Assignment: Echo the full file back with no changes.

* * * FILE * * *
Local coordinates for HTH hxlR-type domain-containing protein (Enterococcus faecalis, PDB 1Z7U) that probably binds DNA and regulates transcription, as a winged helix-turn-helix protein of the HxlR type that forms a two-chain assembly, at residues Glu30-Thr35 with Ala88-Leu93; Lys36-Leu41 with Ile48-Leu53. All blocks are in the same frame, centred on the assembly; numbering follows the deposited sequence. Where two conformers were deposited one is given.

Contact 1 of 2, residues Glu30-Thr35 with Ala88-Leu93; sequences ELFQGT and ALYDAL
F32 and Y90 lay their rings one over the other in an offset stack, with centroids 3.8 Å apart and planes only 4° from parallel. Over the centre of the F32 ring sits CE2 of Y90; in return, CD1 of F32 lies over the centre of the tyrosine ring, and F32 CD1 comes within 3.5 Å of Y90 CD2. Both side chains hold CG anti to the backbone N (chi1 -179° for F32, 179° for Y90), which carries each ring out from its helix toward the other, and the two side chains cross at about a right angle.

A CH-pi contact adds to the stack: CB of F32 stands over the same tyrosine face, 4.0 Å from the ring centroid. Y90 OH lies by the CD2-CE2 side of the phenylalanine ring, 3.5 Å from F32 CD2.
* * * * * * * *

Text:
Local coordinates for HTH hxlR-type domain-containing protein (Enterococcus faecalis, PDB 1Z7U) that probably binds DNA and regulates transcription, as a winged helix-turn-helix protein of the HxlR type that forms a two-chain assembly, at residues Glu30-Thr35 with Ala88-Leu93; Lys36-Leu41 with Ile48-Leu53. All blocks are in the same frame, centred on the assembly; numbering follows the deposited sequence. Where two conformers were deposited one is given.

Contact 1 of 2, residues Glu30-Thr35 with Ala88-Leu93; sequences ELFQGT and ALYDAL
F32 and Y90 lay their rings one over the other in an offset stack, with centroids 3.8 Å apart and planes only 4° from parallel. Over the centre of the F32 ring sits CE2 of Y90; in return, CD1 of F32 lies over the centre of the tyrosine ring, and F32 CD1 comes within 3.5 Å of Y90 CD2. Both side chains hold CG anti to the backbone N (chi1 -179° for F32, 179° for Y90), which carries each ring out from its helix toward the other, and the two side chains cross at about a right angle.

A CH-pi contact adds to the stack: CB of F32 stands over the same tyrosine face, 4.0 Å from the ring centroid. Y90 OH lies by the CD2-CE2 side of the phenylalanine ring, 3.5 Å from F32 CD2.